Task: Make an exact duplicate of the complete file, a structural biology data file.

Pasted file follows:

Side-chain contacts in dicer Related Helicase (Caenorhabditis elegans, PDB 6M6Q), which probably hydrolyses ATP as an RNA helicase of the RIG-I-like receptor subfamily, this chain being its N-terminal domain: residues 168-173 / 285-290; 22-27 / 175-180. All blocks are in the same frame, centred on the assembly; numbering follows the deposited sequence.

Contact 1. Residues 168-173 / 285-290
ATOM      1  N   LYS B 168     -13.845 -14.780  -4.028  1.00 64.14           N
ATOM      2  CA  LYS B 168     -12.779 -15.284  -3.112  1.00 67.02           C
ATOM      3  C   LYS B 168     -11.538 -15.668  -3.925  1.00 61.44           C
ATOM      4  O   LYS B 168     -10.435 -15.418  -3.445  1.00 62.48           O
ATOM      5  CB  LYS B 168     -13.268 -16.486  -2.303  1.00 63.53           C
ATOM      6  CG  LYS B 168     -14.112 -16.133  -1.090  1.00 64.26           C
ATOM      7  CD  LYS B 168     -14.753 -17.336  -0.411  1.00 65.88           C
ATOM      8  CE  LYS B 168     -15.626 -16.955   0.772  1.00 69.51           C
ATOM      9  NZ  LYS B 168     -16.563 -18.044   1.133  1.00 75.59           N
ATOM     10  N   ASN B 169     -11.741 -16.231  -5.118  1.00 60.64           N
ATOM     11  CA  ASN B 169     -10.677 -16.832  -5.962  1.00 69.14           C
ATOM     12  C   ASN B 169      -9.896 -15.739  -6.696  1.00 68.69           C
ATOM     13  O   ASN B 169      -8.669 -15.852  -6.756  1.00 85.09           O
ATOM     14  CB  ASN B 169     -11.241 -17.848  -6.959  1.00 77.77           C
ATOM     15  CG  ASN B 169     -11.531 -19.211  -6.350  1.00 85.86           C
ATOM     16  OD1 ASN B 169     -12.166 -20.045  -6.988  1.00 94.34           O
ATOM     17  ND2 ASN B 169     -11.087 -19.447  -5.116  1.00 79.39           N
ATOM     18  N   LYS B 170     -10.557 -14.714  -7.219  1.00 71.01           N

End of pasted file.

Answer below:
Side-chain contacts in dicer Related Helicase (Caenorhabditis elegans, PDB 6M6Q), which probably hydrolyses ATP as an RNA helicase of the RIG-I-like receptor subfamily, this chain being its N-terminal domain: residues 168-173 / 285-290; 22-27 / 175-180. All blocks are in the same frame, centred on the assembly; numbering follows the deposited sequence.

Contact 1. Residues 168-173 / 285-290
ATOM      1  N   LYS B 168     -13.845 -14.780  -4.028  1.00 64.14           N
ATOM      2  CA  LYS B 168     -12.779 -15.284  -3.112  1.00 67.02           C
ATOM      3  C   LYS B 168     -11.538 -15.668  -3.925  1.00 61.44           C
ATOM      4  O   LYS B 168     -10.435 -15.418  -3.445  1.00 62.48           O
ATOM      5  CB  LYS B 168     -13.268 -16.486  -2.303  1.00 63.53           C
ATOM      6  CG  LYS B 168     -14.112 -16.133  -1.090  1.00 64.26           C
ATOM      7  CD  LYS B 168     -14.753 -17.336  -0.411  1.00 65.88           C
ATOM      8  CE  LYS B 168     -15.626 -16.955   0.772  1.00 69.51           C
ATOM      9  NZ  LYS B 168     -16.563 -18.044   1.133  1.00 75.59           N
ATOM     10  N   ASN B 169     -11.741 -16.231  -5.118  1.00 60.64           N
ATOM     11  CA  ASN B 169     -10.677 -16.832  -5.962  1.00 69.14           C
ATOM     12  C   ASN B 169      -9.896 -15.739  -6.696  1.00 68.69           C
ATOM     13  O   ASN B 169      -8.669 -15.852  -6.756  1.00 85.09           O
ATOM     14  CB  ASN B 169     -11.241 -17.848  -6.959  1.00 77.77           C
ATOM     15  CG  ASN B 169     -11.531 -19.211  -6.350  1.00 85.86           C
ATOM     16  OD1 ASN B 169     -12.166 -20.045  -6.988  1.00 94.34           O
ATOM     17  ND2 ASN B 169     -11.087 -19.447  -5.116  1.00 79.39           N
ATOM     18  N   LYS B 170     -10.557 -14.714  -7.219  1.00 71.01           N